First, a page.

A large number of devices were affected by improper configuration, including unrestricted access to shared storage, unrecommended zoning and masking configuration, ability to reach storage elements from external networks, and more.

Significance of the risk: incorrect access right management, can at best lead to data exposure, and at worst to compromise of the data itself and its copies, and in some cases, of the operating systems of the hosts that use the storage

 4. Insecure user management and authentication

Storage devices are managed using users and roles, and in many cases, access to the data itself is also regulated using similar means.  There are basic recommendations for user management and authentication that are, for a variety of reasons, not kept for storage devices at the same rigor allied for compute and network elements. These include:

  • Unrecommended use of local users (as opposed to approved central user management protocols) for routine operations – in far too many cases, default factory accounts were still in use
  • Use of non-individual admin accounts
  • Not enforcing session management restrictions
  • Improper separation of duties (e.g., same roles used to manage data and it’s protection mechanisms – such as snapshots and backups)
Significance of the risk: incorrect and insecure configuration can allow cybercriminals to take full control over the storage device, up to, and including exfiltration and destruction of the data and its copies.

 5. Insufficient or incorrect logging and auditing

Logging and auditing is a fundamental requirement of any sound security practice – including storge.  All administrative activities and security configuration should be logged, and for sensitive information, it is also recommended that storage access should also be logged.  Proper logging involves the correct configuration of logging (including level of detail, event types) – the configuration of approved, redundant central logging servers, correct timekeeping and more.  A large percentage of production storage devices (around 15%) were not logged at all, and a substantial additional percentage of those that were logged was susceptible to manipulation.

Significance of the risk: improper logging can help cybercriminals mask malicious activities, and interfere with the ability of central security tools to detect anomalies.

6. Incorrect use of ransomware-protection features

Modern storage devices become more sophisticated, and offer advanced ransomware detection and prevention capabilities, as well as advanced capabilities for locking retained copies, protecting critical data from tampering and deletion, and certain forms of air-gapping.  These features are often overlooked – and even when used, many configurations did not meet vendor best-practices.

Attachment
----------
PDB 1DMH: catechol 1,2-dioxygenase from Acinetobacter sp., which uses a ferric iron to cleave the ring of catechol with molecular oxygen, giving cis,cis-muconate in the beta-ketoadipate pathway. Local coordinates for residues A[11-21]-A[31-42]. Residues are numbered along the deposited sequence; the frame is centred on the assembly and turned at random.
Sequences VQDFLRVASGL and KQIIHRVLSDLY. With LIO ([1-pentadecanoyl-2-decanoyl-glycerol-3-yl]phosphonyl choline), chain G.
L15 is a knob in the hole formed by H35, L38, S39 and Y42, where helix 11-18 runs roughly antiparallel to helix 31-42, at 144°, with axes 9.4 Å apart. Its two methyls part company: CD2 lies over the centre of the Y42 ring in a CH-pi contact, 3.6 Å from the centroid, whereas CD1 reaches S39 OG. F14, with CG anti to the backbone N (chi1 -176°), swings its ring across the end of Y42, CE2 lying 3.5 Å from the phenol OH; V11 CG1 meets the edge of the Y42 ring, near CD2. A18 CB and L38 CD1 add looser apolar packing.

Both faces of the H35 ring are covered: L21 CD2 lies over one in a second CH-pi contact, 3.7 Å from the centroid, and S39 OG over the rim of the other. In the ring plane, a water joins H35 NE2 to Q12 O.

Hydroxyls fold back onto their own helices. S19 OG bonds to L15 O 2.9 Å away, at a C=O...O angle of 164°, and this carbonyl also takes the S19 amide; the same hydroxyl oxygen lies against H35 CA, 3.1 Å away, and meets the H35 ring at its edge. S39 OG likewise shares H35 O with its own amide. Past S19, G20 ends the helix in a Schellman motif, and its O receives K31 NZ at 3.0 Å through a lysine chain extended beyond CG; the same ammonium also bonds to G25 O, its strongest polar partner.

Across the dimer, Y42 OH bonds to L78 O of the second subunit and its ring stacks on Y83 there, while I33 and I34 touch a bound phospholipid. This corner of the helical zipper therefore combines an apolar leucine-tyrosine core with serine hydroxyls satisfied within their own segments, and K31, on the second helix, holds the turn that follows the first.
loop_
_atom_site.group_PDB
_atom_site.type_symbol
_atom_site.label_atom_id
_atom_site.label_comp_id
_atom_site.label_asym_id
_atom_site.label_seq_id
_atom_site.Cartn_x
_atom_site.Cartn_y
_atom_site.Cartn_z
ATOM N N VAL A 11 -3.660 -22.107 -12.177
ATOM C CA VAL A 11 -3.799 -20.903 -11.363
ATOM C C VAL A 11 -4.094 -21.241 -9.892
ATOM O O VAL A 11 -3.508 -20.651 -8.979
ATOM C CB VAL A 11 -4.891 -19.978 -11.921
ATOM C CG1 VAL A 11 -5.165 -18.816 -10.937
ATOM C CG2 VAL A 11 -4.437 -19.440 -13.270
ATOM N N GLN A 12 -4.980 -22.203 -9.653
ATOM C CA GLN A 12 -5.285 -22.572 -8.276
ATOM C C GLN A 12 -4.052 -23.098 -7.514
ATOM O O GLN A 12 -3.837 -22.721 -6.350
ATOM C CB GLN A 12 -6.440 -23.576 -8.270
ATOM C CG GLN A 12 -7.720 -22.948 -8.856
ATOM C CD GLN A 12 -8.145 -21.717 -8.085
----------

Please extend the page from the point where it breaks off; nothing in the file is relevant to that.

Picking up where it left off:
Significance of the risk: limited or no protection from ransomware, cybercriminals can easily circumvent or disable protection mechanisms.

 7. Undocumented and insecure API / CLI

There is a surprising number of ways storage devices can be manipulated and managed:

  • Using device APIs
  • Using management hosts and API gateways
  • In-band – using storage protocols
  • Using dedicated host agents
  • Using storage agents on virtual infrastructure

Most of those control methods can be further managed to define what access level in can provide (e.g., which actions are allowed -including creation, destruction, mapping, copying, and more), what components could be controlled, filtering as to which IPs, devices and objects can connect and more.

It is of an utmost importance to approve and document all allowed connections, limit their access level and scope to the minimum, and to actively block any other connection.

In around 10% of the environments (!) undocumented API entry points were found, whose purpose could not be accounted for, and in around 20% of the environment approved mechanisms were not properly hardened and limited.

Significance of the risk: undocumented and insecure API and CLI access paths can provide a cybercriminal with a backdoor to control storage devices, exfiltrate data, and tamper with storage content and its backups.

8. Storage vulnerabilities and oversight in storage software supply-chain management

As already discussed, storage device updates are regularly issued.  In certain organizations these updates, as well as transfer of support information is performed with designated vendor support environments outside of the customer premises.  In other organizations, even though it’s an established policy to not allow connection to vendor support environments – such connections were still found enabled and active.

In any case, there’s a set of minimal safeguards that need to be observed in regards to software updates (manual or automated) – including proper signing, proper end-to-end encryption when obtaining binaries, proper authentication and IP filtering, etc.

In several of the environments, configuration issues were detected that can allow unapproved images to be deployed, or can allow a cybercriminal to intercept and tamper with data transfer and support sessions.

Significance of the risk: improper control and enforcement of software supply-chain paths can allow cybercriminals to tamper with the storage OS, and thereby gain full control over the devices, the data, and its protective copies.

There are great resources and tools out there, to help you identify and remediate storage & backup security risks.

One good place to start is The State of Storage Security Report. Click here to download the report. 

The Industry-First Research – The State of Storage Security

Continuity has published a new research report that provides an analysis of the vulnerabilities and misconfigurations of enterprise storage systems.